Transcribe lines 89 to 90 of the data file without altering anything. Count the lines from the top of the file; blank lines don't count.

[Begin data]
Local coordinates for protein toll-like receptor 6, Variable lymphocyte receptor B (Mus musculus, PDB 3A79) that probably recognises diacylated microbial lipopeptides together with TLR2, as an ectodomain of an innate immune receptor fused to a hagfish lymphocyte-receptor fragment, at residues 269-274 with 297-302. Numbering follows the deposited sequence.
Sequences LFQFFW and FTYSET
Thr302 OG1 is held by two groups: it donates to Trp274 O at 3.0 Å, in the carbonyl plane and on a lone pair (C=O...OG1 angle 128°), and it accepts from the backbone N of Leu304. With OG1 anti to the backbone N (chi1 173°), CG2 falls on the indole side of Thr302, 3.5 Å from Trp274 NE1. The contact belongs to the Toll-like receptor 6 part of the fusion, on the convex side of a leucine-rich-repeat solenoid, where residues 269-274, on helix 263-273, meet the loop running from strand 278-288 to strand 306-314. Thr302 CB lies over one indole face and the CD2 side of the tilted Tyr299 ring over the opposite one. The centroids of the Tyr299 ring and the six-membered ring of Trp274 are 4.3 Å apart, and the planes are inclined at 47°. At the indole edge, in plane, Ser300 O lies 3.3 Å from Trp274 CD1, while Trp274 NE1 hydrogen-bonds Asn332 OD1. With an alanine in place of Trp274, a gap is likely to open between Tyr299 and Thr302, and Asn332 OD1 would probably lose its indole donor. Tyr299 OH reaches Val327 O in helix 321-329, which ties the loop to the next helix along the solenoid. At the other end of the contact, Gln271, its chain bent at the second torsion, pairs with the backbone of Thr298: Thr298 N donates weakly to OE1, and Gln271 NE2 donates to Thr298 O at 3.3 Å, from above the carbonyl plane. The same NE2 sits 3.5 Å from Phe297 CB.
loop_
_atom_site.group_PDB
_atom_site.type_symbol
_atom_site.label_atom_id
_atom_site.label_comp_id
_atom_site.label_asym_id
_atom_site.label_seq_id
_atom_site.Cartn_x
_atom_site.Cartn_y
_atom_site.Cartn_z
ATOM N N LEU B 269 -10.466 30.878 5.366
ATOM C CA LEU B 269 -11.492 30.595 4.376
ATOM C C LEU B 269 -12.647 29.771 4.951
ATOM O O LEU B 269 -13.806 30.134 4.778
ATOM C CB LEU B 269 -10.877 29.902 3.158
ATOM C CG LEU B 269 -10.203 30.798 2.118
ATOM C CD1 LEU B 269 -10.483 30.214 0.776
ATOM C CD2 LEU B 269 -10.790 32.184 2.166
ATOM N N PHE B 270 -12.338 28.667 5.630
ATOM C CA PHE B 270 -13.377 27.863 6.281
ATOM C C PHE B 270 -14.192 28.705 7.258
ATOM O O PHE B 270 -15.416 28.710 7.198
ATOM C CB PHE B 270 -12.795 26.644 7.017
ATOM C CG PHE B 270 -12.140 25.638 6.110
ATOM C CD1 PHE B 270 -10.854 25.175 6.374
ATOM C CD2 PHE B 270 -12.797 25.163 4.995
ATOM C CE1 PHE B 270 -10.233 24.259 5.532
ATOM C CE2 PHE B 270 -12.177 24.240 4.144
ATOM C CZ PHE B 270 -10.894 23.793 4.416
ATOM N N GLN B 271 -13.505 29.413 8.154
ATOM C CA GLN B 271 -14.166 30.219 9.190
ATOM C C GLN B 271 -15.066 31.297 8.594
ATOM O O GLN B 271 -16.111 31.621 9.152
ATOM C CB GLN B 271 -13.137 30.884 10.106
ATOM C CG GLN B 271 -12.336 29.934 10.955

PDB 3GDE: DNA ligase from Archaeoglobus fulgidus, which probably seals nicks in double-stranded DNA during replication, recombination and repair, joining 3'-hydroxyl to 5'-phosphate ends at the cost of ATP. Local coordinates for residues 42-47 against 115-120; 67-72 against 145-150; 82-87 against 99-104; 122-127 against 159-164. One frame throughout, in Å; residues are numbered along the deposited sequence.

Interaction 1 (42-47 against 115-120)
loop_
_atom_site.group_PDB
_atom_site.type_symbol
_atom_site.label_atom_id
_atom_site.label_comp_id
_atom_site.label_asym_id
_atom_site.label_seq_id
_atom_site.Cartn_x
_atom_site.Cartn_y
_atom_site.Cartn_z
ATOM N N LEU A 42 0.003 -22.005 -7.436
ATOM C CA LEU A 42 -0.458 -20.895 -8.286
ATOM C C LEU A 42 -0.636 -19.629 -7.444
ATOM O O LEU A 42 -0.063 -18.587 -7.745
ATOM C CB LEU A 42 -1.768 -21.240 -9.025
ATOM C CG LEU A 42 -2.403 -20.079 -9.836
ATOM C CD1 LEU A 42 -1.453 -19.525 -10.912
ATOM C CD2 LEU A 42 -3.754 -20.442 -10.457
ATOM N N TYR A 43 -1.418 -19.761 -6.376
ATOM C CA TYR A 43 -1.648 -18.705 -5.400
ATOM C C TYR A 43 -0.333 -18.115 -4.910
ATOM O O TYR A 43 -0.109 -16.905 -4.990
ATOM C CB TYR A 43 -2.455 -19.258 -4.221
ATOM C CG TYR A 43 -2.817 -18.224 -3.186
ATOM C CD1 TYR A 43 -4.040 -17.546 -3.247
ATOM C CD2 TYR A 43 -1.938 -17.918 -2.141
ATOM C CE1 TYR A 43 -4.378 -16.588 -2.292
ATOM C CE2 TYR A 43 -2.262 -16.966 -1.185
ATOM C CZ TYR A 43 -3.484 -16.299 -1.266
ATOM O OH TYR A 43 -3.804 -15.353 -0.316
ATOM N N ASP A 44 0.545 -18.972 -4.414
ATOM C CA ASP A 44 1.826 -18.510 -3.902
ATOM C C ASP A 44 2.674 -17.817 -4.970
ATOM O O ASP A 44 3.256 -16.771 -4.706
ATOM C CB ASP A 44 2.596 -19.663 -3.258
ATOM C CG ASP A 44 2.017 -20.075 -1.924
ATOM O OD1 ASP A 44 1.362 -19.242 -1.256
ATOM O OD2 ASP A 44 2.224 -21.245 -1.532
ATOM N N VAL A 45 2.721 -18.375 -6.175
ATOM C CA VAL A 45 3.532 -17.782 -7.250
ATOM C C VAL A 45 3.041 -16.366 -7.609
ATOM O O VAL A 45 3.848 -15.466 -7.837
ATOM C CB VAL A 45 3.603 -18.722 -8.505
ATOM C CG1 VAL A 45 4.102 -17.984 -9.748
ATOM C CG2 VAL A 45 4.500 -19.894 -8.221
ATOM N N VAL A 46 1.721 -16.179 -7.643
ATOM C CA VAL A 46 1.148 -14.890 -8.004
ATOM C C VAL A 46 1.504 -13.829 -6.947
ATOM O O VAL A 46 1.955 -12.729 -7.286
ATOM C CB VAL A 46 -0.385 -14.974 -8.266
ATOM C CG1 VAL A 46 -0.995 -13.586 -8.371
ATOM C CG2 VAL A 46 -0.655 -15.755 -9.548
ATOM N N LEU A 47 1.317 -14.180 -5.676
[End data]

ATOM O O VAL A 46 1.955 -12.729 -7.286
ATOM C CB VAL A 46 -0.385 -14.974 -8.266